Jajamän, it’s that time of the year again, when cold and darkness tends to make you more susceptible to all kinds of things such as this strange language. Don’t worry though, it has its advantages. Without English it would’ve been harder to interview Krenzo, leader of the FPS/RTS mod Empires, and we probably wouldn’t have been able to get these informative answers out of him with the use of only hand signals and grunting noises:
Halflife.nu: Hello, Krenzo! I know you’re busy fine-tuning upcoming Empires Beta 2.0, but do you have the time to answer a few quick questions?
Krenzo: Hello! Yes, I’d be glad to fill you on what’s going on with Empires 2.0 which is our most ambitious work to date and will be released this November 30th [Friday next week]! Visit EmpiresLeague.com/Press for all the info on version 2.0.
HLnu: Valve loves to brag about how supportive of mod developers they are. What’s your experience, and how up-to-date and useful do you think that the Source engine is today? Are there any crucial updates you’re hoping for?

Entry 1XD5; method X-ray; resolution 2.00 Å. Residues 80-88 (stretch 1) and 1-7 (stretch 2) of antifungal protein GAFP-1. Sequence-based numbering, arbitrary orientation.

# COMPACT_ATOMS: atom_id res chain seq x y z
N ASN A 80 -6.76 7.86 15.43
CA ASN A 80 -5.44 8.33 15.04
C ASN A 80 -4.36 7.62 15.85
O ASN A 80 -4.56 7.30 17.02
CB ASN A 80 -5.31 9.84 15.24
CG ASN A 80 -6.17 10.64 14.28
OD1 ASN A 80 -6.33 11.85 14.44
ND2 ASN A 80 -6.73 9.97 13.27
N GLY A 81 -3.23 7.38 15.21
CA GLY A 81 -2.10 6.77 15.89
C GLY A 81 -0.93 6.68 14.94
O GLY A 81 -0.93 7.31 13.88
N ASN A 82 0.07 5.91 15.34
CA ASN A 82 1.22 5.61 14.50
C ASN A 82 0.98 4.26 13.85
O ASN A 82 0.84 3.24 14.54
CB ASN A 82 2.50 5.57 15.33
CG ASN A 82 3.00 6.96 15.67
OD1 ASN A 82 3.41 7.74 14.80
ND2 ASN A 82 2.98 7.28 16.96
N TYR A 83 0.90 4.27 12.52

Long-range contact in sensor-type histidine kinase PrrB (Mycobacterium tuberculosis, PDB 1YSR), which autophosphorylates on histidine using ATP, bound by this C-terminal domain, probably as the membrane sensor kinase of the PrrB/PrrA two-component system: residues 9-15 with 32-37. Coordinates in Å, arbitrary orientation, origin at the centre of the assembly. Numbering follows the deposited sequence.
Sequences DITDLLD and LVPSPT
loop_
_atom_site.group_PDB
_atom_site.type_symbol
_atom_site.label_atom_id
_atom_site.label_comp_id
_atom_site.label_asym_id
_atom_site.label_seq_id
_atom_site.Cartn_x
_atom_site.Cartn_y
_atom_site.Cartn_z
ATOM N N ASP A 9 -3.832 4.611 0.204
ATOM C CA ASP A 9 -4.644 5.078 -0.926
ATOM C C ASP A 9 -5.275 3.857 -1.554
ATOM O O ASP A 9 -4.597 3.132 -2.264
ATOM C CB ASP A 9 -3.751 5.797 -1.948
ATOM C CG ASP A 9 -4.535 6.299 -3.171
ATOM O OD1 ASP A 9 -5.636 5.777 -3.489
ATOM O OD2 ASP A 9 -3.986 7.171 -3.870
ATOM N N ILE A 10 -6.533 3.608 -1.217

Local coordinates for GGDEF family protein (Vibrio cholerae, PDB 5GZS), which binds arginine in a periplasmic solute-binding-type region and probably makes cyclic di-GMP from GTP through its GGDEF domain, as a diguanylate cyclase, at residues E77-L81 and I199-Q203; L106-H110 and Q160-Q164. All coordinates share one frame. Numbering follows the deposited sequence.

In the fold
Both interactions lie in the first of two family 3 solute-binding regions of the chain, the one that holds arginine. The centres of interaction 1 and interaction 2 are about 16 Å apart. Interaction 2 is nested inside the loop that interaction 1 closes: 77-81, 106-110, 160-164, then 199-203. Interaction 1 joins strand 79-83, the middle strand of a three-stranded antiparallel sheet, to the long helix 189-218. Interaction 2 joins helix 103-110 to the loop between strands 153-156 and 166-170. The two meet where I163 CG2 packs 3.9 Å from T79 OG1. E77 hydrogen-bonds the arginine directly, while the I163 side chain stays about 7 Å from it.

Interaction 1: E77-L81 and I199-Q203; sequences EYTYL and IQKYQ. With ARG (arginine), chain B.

Krenzo: From my experience, Valve is very supportive of mod developers. Anytime I’ve had a problem or needed help in identifying a bug, I’ve been able to e-mail Valve and get a very quick response, and they’ve helped me fix two major bugs in Empires 2.0 and much more.
The Source engine is an excellent modding platform. With most games, they last for a couple of years and then release a new version that is incompatible with the previous version’s mods. You either have to spend a lot of time converting everything over if you’re lucky, or you have to start from scratch. With Empires on the Source engine, we started programming back in January 2005 when the SDK was first released, and our code is still good and running on the Orange box which is considered a new release. You can’t get that kind of longevity as a mod anywhere else.